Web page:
N. Korea injects fuel into rocket, holds key conference
A South Korean military official said the fuel injection has been detected, a process that could take about four hours.
"I think the fuel injection will be completed at an appropriate date," Paek Chang-ho, head of the satellite control center of the Korean
Committee of Space Technology, told a group of visiting foreign journalists in Pyongyang, the Reuters news agency reported.
Paek said the exact timing of the launch will be decided by his superiors, and he would not comment on when the fuel injection would be complete, according to Reuters.
The North has said that the launch set for sometime between Thursday and next Monday is designed to put an earth observation satellite into orbit, a move widely seen as a pretext to disguise a banned test of its ballistic missile technology.
"We believed that the North could launch the rocket on Saturday" on the eve of the centennial birth celebrations of the country's late founder
Kim Il-sung, an intelligence official said.
Still, the official also said "the launch is possible" on Thursday, noting a decisive factor is weather conditions around the launch pad in the country's northwest.
South Korea and the United States strengthened surveillance on North Korea and prepared to track the rocket's path by deploying a reconnaissance plane and Aegis destroyers.
South Korea plans to make efforts to recover the rocket's first-stage booster by dispatching vessels near falling points of rocket fragments.
South Korea expects the rocket's first-stage booster to land in international waters, some 170 kilometers south of its southwestern city of
Gunsan, before the rocket's second stage booster falls east of the Philippines.
North Korea says it has chosen a safe trajectory to ensure rocket debris will not affect neighboring countries. However, it has threatened to immediately and mercilessly retaliate against any country that intercepts a North Korean rocket booster or collects the rocket debris.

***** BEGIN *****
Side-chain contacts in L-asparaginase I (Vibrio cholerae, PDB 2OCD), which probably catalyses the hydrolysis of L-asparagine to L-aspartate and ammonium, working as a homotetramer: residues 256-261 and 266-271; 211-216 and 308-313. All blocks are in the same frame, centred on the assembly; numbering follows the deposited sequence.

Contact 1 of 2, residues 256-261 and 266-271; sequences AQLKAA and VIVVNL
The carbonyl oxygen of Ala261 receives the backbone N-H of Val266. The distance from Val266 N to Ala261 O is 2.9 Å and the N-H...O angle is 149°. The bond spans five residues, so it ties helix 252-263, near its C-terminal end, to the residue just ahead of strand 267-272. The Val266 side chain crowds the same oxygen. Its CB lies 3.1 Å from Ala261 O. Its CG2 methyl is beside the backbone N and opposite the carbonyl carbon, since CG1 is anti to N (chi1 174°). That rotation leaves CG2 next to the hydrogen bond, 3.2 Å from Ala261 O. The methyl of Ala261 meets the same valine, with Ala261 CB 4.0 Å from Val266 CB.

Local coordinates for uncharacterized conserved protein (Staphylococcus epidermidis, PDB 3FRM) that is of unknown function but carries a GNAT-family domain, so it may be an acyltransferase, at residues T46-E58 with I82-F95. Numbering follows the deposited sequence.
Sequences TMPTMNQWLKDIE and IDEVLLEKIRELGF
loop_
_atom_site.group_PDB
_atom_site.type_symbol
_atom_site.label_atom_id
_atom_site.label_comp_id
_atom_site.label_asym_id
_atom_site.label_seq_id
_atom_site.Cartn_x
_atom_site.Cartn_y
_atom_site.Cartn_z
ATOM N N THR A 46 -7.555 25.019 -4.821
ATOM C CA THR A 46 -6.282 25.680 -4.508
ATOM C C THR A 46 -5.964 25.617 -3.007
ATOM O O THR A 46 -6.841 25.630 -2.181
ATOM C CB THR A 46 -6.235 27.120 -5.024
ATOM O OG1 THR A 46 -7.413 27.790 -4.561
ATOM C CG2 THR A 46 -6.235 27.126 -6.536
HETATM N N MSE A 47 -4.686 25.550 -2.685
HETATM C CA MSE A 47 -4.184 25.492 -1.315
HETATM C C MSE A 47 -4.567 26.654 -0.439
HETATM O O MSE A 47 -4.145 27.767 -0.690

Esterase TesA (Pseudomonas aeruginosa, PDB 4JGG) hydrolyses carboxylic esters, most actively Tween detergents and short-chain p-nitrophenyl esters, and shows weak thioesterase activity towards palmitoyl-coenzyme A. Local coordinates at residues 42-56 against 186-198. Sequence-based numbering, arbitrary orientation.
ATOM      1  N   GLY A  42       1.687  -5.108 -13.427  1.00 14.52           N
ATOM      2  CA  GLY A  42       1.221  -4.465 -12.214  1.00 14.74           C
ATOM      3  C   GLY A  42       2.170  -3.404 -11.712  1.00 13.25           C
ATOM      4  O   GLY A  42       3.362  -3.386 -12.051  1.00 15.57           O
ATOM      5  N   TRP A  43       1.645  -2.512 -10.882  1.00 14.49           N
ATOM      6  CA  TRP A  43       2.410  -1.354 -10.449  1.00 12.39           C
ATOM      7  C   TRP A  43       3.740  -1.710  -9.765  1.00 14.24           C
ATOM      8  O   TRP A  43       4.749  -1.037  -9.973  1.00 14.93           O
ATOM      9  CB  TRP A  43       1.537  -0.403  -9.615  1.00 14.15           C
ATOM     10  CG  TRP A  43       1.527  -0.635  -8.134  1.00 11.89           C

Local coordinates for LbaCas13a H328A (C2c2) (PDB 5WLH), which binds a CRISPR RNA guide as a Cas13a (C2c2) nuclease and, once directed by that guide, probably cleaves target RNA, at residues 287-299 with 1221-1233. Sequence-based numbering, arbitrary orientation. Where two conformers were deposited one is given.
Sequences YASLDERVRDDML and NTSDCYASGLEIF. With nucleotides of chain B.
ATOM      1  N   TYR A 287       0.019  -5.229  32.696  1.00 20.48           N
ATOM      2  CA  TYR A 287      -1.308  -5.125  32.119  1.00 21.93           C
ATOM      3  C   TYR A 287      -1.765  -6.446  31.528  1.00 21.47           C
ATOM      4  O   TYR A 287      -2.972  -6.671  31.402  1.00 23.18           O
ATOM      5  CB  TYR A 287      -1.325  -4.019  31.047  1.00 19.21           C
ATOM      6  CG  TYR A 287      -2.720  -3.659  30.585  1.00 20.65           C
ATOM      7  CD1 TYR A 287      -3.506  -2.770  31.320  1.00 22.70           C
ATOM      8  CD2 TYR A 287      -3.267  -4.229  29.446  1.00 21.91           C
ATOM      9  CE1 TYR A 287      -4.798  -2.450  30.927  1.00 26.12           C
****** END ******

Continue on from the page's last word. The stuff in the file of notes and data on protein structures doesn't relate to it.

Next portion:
The fuel injection coincides with the North's crucial conference of its ruling Workers' Party that is expected to offer a rare glimpse into an unfolding political drama following the December death of long-time leader Kim Jong-il.
North Korea's state media remained silent on the conference.
The Associated Press reported from Pyongyang that party delegates have convened for a special political conference.
A key issue is whether Kim's youngest son, Jong-un, will become the party's general secretary, a key post that automatically makes him chairman of the party's Central Military Commission.
The party conference and a separate parliamentary session scheduled on Friday are widely seen by experts as the last steps to complete the process to extend the Kim dynasty for a third generation.
The North has been stepping up propaganda campaigns to help boost the image and power of the new leader, the grandson of the country's founder.
North Korea's main Rodong Sinmun newspaper urged people Wednesday to unite around leader Kim Jong-un and thoroughly establish his unified command system.
"All party members and workers should deeply learn the greatness of dear respected comrade Kim Jong-un and faithfully follow his leadership," the newspaper said in an editorial.
In Washington, Secretary of State Hillary Clinton said the U.S. will take appropriate action against North Korea if it presses ahead with the rocket launch.
Clinton said the U.S. is consulting with other nations in their capitals and at the United Nations, hinting at action through the Security Council.
Clinton pressed North Korea not to conduct the launch if Pyongyang wants a "peaceful, better future" for its people. She made the comment on Tuesday after bilateral talks with her Japanese counterpart.